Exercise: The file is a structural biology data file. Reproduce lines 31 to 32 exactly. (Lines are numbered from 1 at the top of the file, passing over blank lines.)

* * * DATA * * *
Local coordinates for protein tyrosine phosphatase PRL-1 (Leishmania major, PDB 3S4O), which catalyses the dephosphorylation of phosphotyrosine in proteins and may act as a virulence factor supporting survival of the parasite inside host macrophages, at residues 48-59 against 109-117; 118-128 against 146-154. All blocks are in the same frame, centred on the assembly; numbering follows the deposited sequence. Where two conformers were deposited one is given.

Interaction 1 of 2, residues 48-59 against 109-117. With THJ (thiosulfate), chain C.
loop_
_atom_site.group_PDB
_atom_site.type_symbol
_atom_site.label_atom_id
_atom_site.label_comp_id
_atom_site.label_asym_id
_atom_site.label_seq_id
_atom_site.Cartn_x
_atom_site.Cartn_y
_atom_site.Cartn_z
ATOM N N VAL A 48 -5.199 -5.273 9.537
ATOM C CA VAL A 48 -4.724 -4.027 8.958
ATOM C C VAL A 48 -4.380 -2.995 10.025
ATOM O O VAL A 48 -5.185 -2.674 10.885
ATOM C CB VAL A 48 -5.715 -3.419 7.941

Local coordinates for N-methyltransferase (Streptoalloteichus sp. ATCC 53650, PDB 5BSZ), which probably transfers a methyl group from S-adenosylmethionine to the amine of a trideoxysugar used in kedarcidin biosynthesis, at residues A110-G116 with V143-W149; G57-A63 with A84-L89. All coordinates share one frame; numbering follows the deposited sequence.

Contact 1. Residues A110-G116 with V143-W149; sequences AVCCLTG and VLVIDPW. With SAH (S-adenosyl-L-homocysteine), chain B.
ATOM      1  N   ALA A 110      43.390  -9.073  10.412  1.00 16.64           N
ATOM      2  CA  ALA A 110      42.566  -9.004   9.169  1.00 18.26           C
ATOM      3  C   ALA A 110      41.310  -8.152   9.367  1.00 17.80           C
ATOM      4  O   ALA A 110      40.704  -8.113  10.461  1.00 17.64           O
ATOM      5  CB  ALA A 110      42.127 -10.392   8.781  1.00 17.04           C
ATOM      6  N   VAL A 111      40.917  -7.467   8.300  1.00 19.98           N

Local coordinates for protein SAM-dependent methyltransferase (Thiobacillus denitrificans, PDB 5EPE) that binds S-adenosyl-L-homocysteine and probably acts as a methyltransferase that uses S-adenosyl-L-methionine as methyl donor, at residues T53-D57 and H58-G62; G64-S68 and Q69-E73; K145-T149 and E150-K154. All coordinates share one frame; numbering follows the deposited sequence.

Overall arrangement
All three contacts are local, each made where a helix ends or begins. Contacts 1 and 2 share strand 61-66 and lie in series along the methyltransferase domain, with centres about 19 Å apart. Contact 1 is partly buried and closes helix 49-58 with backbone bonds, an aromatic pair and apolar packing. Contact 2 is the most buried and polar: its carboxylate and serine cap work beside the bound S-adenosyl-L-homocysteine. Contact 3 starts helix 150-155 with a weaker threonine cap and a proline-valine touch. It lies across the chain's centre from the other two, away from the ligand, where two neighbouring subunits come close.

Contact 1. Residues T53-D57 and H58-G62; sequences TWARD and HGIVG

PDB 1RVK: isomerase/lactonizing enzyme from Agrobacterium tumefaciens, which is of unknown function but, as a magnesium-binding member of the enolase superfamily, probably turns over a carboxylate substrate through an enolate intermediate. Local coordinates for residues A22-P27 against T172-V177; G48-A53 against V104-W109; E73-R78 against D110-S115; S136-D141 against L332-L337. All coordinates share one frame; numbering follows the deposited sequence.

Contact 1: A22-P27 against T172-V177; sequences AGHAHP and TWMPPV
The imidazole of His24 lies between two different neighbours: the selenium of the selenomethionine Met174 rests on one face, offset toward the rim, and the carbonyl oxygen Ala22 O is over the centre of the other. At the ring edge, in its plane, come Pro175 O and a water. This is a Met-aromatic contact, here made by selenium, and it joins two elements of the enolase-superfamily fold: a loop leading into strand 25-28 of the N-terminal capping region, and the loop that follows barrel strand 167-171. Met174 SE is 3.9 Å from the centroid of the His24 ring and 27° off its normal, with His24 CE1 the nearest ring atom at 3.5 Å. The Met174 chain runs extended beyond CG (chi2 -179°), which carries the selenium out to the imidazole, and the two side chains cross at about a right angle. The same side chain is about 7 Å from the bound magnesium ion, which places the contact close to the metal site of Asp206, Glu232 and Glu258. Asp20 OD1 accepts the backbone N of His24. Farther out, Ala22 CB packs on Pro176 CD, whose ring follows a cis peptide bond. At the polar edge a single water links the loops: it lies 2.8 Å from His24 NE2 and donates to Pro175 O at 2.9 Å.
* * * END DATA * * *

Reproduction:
Contact 1: A22-P27 against T172-V177; sequences AGHAHP and TWMPPV
The imidazole of His24 lies between two different neighbours: the selenium of the selenomethionine Met174 rests on one face, offset toward the rim, and the carbonyl oxygen Ala22 O is over the centre of the other. At the ring edge, in its plane, come Pro175 O and a water. This is a Met-aromatic contact, here made by selenium, and it joins two elements of the enolase-superfamily fold: a loop leading into strand 25-28 of the N-terminal capping region, and the loop that follows barrel strand 167-171. Met174 SE is 3.9 Å from the centroid of the His24 ring and 27° off its normal, with His24 CE1 the nearest ring atom at 3.5 Å. The Met174 chain runs extended beyond CG (chi2 -179°), which carries the selenium out to the imidazole, and the two side chains cross at about a right angle. The same side chain is about 7 Å from the bound magnesium ion, which places the contact close to the metal site of Asp206, Glu232 and Glu258. Asp20 OD1 accepts the backbone N of His24. Farther out, Ala22 CB packs on Pro176 CD, whose ring follows a cis peptide bond. At the polar edge a single water links the loops: it lies 2.8 Å from His24 NE2 and donates to Pro175 O at 2.9 Å.